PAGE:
But the star is the star, right? Liam Neeson as Oskar Schindler is a masterwork, a lifetime achievement. His collaboration on this part with Spielberg (and writer Steven Zaillan) brings out Oskar Schindler as a tangible, three-dimensional person. Schindler is the stuff real heroes are made of. Movie heroes are idealistic, other-motivated, sacrificial from birth caricatures. Schindler is a selfish, womanizing, profiteering opportunist who finds he cares about these people he first employs as slaves. In the beginning this practice of protecting seemed to be instigated by Stern, with Schindler purposely turning a blind eye, but there was in him a sense of humanity that could not buy into the Nazi propaganda regarding the so-called inhumanity of Jews. Neeson portrays the gradual, stilted journey from self-service to self-sacrifice with marvelous aplomb.

This film is full of moments, moments that make you cry with horror and make you cry with quiet, joyful hope.

But nothing can prepare you for what happens at the end. In putting this little spoiler here, I'm assuming I'm the last person on earth (other than President Shithead listed above) who hadn't seen SL before today.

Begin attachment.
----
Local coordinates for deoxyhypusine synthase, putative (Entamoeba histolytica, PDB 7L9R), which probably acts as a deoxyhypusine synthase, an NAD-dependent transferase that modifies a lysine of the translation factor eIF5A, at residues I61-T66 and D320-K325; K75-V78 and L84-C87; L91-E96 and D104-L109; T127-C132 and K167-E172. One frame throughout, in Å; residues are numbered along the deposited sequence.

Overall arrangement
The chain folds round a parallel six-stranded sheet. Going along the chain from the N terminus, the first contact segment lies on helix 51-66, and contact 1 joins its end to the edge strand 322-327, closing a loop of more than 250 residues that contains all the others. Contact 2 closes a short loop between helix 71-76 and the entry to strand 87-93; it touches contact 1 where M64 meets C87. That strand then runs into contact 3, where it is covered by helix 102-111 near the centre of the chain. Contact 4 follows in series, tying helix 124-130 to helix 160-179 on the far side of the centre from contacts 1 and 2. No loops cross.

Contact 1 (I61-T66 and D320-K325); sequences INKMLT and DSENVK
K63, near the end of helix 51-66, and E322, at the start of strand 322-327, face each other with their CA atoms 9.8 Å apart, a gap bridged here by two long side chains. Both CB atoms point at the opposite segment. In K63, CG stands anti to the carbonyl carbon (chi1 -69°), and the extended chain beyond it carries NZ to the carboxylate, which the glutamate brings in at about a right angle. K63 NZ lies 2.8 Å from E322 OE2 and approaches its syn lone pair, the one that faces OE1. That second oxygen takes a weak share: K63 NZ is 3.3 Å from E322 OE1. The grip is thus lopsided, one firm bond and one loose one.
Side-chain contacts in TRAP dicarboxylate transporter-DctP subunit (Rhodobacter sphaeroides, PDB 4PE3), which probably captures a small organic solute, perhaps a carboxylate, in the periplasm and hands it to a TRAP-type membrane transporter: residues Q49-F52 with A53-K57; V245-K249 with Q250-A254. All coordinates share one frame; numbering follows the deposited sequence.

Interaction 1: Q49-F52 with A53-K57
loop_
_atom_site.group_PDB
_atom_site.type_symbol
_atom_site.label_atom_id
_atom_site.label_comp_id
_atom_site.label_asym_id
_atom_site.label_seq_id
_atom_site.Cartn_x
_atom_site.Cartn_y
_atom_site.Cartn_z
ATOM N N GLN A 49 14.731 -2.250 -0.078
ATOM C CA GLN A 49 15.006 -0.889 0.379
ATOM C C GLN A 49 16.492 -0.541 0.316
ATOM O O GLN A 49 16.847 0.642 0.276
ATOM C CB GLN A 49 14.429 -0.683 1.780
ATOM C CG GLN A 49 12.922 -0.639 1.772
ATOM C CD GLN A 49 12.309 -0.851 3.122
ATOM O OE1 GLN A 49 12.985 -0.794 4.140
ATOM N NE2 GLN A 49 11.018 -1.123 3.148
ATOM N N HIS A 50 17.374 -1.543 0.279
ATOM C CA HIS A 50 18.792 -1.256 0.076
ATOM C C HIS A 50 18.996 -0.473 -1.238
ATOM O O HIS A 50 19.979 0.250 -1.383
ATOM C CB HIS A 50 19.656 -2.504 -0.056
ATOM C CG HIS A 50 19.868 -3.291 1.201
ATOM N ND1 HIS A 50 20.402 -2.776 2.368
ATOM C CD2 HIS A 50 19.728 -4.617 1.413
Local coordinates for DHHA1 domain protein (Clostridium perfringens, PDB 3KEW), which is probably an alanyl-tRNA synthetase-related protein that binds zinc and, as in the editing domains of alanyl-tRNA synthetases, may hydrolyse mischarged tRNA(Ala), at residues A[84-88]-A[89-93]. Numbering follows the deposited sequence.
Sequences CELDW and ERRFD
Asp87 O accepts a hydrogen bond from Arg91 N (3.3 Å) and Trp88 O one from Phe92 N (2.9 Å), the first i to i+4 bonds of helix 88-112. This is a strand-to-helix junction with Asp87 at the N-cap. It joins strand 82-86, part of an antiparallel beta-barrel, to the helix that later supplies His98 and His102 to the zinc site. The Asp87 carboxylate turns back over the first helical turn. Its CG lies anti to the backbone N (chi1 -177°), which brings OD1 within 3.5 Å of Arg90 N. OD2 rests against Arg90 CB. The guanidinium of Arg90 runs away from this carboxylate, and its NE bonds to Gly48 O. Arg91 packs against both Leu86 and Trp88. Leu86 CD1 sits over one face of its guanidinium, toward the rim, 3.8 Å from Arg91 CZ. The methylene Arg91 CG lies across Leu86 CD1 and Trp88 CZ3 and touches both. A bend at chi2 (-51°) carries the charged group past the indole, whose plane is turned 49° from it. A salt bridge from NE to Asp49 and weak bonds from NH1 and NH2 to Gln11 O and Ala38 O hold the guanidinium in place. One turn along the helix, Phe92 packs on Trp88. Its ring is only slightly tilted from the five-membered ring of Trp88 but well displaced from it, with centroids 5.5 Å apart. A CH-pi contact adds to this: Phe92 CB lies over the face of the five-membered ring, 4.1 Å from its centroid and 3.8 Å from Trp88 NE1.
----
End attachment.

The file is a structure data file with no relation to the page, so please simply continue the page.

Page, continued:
When the liberated Schindler Jews make their black and white exodus over the meadow to a nearby town, only to suddenly be replaced in living color by their real life counterparts, a line of them, traversing that same meadow, it brings everything you've seen, the horror and the happiness, home in a blazing, electric shock. One by one the several of the actors accompany their real-life counterparts to lay a stone upon the grave of the real-life Oskar Schindler, and your soul is overwhelmed by the gratitude of the survivors mixed with the sorrow of unspeakable tragedy.

It is almost moot to give this movie a rating. Five Quacks, Five Stars, Five anythings makes no sense. This is one of the most important films ever made, and should be required viewing for those who are committed to facing the evil in our world that still perpetrates killing, in Darfur, in Rwanda, wherever it may happen.

I only regret having waited so long and for so silly a reason.


It's about me, dummy!!!